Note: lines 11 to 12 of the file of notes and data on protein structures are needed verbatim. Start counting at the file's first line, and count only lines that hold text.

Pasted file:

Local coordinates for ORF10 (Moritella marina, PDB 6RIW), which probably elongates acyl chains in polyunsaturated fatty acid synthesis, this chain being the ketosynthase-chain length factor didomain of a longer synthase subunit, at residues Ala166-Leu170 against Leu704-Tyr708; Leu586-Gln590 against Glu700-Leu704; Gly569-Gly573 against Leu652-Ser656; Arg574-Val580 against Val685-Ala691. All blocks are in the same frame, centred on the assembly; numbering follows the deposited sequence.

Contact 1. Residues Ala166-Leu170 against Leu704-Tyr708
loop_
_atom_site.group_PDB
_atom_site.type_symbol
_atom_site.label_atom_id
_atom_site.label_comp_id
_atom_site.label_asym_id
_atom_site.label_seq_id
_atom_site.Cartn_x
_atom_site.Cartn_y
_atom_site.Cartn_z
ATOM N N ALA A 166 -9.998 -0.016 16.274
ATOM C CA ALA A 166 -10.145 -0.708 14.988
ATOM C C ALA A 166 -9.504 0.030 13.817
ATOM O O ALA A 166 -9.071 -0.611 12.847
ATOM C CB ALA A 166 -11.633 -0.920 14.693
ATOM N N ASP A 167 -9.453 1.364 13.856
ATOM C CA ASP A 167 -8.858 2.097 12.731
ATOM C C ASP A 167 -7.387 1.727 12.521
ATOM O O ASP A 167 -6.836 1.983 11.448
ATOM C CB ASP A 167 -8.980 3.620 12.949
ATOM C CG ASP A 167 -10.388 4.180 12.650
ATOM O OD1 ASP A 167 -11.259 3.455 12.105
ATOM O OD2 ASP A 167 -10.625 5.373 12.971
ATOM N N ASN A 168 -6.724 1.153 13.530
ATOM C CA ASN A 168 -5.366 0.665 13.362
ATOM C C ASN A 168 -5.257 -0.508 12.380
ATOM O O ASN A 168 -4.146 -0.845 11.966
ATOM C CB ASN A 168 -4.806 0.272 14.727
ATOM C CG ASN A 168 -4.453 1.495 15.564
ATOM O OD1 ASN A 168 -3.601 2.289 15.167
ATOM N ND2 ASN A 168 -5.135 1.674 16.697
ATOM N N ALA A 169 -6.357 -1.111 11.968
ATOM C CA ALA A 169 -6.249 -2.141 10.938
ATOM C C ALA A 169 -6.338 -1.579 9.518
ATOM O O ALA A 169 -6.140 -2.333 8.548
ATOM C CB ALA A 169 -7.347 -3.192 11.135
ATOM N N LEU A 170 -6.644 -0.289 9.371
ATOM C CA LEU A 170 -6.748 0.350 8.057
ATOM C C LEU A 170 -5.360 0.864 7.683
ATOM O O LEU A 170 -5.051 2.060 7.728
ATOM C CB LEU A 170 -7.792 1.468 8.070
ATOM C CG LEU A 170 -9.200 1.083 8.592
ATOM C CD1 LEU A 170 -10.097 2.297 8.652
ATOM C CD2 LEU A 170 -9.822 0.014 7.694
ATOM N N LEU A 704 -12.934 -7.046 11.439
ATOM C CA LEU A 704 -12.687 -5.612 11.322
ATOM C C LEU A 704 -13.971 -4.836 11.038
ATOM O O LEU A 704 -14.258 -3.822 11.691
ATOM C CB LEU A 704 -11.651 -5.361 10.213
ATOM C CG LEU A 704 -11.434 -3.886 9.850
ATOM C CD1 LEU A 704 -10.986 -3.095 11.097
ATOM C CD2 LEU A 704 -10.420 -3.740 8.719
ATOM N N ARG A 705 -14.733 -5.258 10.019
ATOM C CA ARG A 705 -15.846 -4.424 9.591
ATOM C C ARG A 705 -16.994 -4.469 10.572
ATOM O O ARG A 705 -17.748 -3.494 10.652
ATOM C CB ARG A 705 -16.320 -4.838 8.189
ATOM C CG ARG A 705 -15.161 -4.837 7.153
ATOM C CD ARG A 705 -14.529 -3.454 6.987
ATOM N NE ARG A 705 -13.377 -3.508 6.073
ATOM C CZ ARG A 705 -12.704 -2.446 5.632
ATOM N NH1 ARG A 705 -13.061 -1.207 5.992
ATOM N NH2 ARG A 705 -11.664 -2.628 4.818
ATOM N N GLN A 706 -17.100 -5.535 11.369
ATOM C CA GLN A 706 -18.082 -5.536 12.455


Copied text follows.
_atom_site.Cartn_y
_atom_site.Cartn_z